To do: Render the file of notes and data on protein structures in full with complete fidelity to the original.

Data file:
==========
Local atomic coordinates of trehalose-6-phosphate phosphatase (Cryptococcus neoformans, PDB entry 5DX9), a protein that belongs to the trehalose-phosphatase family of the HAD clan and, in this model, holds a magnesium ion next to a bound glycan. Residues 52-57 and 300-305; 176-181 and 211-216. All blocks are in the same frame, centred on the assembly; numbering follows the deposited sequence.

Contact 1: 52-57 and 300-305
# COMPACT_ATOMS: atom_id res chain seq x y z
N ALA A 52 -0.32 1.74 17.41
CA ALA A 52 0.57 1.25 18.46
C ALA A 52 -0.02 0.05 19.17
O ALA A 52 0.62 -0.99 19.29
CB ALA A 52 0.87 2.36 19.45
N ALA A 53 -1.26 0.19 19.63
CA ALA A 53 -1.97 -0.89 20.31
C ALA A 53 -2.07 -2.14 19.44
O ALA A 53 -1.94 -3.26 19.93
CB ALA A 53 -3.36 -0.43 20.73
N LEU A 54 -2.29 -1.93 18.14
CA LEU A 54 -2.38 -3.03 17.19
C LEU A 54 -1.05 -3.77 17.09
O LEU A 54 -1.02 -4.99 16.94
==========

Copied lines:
Local atomic coordinates of trehalose-6-phosphate phosphatase (Cryptococcus neoformans, PDB entry 5DX9), a protein that belongs to the trehalose-phosphatase family of the HAD clan and, in this model, holds a magnesium ion next to a bound glycan. Residues 52-57 and 300-305; 176-181 and 211-216. All blocks are in the same frame, centred on the assembly; numbering follows the deposited sequence.

Contact 1: 52-57 and 300-305
# COMPACT_ATOMS: atom_id res chain seq x y z
N ALA A 52 -0.32 1.74 17.41
CA ALA A 52 0.57 1.25 18.46
C ALA A 52 -0.02 0.05 19.17
O ALA A 52 0.62 -0.99 19.29
CB ALA A 52 0.87 2.36 19.45
N ALA A 53 -1.26 0.19 19.63
CA ALA A 53 -1.97 -0.89 20.31
C ALA A 53 -2.07 -2.14 19.44
O ALA A 53 -1.94 -3.26 19.93
CB ALA A 53 -3.36 -0.43 20.73
N LEU A 54 -2.29 -1.93 18.14
CA LEU A 54 -2.38 -3.03 17.19
C LEU A 54 -1.05 -3.77 17.09
O LEU A 54 -1.02 -4.99 16.94